Russell Brown's HARD NEWS

23rd December 1999 - Imagining the Era of Inclusion

Copyright © 1999 Russell Brown

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it's just over 10 years since the Berlin Wall was opened, effectively ending the partition not only of the German capital, but of Europe itself; and just short of 10 years since Nelson Mandela was released from internment, setting in motion majority rule for South Africa. Both gave weight to the belief that justice will out, and both were brought live to a global TV audience.

Back then, many people saw those two events as symbolic of a new era; of better, freer times for humanity. Whether that came to pass is probably a matter of how and where you spent the decade - at the crest of America's "long boom", or re-living history in the weird, bloody conflicts of the Balkans or Central Africa.

There weren't many people predicting then that the Internet would, in the second half of the 1990s, become one of the most remarkable phenomenon not just of the decade, or of the century, but of human history. Nothing is the same any more and it will be even less the same in the next few years.

I came back to New Zealand after five years in London in July of 1991. This meant two things - firstly, I missed the degeneration of the fourth Labour government; an administration that sought to save the nation but lacked the moral and structural integrity to do it well.

The second thing, of course, is that it meant I lived through nearly a decade of National-led governments whose mandate and whose style and standard of governance were worn away to the point where they were clueless and awful.

That all ended on November 27, when, for some of us, the festive season began. Since then, it's been drinks on boats and in bars, that thunderous Shihad gig at the Power Station and, last Sunday, a humble Christmas barbecue at our house that really got quite out of hand. All the while, our new political landscape was assembled.

The New Deal will be a challenge for Hard News - which, has, after all, spent the decade cheering for the trailing side. But the mere fact of change is enough for me right now. I can't imagine how I'd be feeling if what was essentially a bad hangover from the 80s somehow contrived to last into the naughties.

Keeping in mind what befell the fond expectations of the 90s, I still can't do other than other than hold hopes for the new year, decade, century and millennium.

I do have a Millennium Wish: and that is that, not too far in, the new millennium will foster a new spirit of inclusion and co-operation. I could never stomach the idea that excellence can only be achieved by allowing deficit all around it; that you must tolerate many losers in order to be pulled forward by the winners.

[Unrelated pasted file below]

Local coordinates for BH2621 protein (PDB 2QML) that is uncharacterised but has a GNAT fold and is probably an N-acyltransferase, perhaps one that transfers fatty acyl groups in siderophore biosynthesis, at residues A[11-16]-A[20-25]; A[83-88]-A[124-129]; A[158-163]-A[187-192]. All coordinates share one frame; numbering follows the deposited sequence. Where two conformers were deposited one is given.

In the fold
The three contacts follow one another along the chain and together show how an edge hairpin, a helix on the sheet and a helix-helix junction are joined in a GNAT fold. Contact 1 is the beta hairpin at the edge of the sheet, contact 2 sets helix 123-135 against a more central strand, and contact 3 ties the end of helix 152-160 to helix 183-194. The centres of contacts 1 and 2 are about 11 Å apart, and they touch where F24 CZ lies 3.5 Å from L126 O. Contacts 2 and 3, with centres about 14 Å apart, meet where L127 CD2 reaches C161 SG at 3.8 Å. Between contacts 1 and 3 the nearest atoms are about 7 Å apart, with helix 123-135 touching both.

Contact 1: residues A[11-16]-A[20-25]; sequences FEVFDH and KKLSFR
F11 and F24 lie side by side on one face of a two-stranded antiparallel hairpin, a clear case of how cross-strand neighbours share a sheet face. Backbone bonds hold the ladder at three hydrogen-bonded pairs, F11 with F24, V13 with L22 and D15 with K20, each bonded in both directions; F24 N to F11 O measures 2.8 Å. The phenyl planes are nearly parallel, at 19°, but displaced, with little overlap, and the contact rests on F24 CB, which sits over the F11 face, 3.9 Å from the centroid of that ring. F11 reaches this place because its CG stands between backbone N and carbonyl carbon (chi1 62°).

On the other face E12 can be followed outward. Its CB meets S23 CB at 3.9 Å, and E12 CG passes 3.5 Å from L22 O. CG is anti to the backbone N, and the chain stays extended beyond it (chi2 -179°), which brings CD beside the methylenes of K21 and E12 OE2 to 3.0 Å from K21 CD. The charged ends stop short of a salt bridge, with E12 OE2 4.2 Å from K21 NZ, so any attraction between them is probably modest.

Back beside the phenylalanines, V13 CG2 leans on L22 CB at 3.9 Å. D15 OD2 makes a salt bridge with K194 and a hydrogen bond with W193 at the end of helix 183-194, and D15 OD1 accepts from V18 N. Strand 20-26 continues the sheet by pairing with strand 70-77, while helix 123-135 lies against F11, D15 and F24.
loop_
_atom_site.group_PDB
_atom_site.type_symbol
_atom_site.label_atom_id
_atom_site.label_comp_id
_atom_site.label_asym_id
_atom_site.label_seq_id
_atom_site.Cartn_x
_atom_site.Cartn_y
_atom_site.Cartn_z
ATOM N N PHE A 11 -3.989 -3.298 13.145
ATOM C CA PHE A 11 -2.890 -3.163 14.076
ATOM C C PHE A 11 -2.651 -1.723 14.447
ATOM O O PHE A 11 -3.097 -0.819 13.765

Whilst I admire the surging prosperity of the Americans, I'm always unnerved by their Dickensian underclass. I enjoy the global culture industry but I sometimes worry about who owns it. I'm hearted by the recent actions of European countries in conditionally scrapping Third World foreign debt, but I don't think it will be enough.

I regard global trade as a good, not a bad, thing, but I think what happened around the Seattle WTO round cannot be ignored. I hope companies like Monsanto can find a moral compass that works as well as their business processes. I believe democratic government will be more important than ever in a global economy.

As I've said before in this bulletin, I don't believe in some past golden era of New Zealand - I lived through the 70s and most of 60s here and there were as many things wrong with the place as were right. I still think that in many respects, New Zealand is a better and more open place than it used to be.

But we haven't been taking everyone along - and, worse, we have watched while too many people's ability to participate, to even be included, has been worn away. On the other hand we have seen the rise of a bitter and selfish culture amongst some of the winners.

Anyway, it has been a long decade, a long year and, quite a frankly, a bloody long week. I'm tired and I want a rest and some days at the beach.

I hope all the readers of and listeners to Hard News - and I reckon there will have been about 100,000 in cumulative this year - can find a way to make the festive season a happy time. Sentimental fool that I am, I still love this time of year.

It remains only for me to bid you all best wishes and to note that locally, nationally, globally and morally we're all in this together


    ==  ==      Russell Brown
  [ @ / @  ]                      
     /        ________________________________________
    (_)         "The views expressed on this programme
    ____)       are bloody good ones." Fred Dagg, 197?

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Last update: 23 December 1999

Text Copyright © 1999 Russell Brown.
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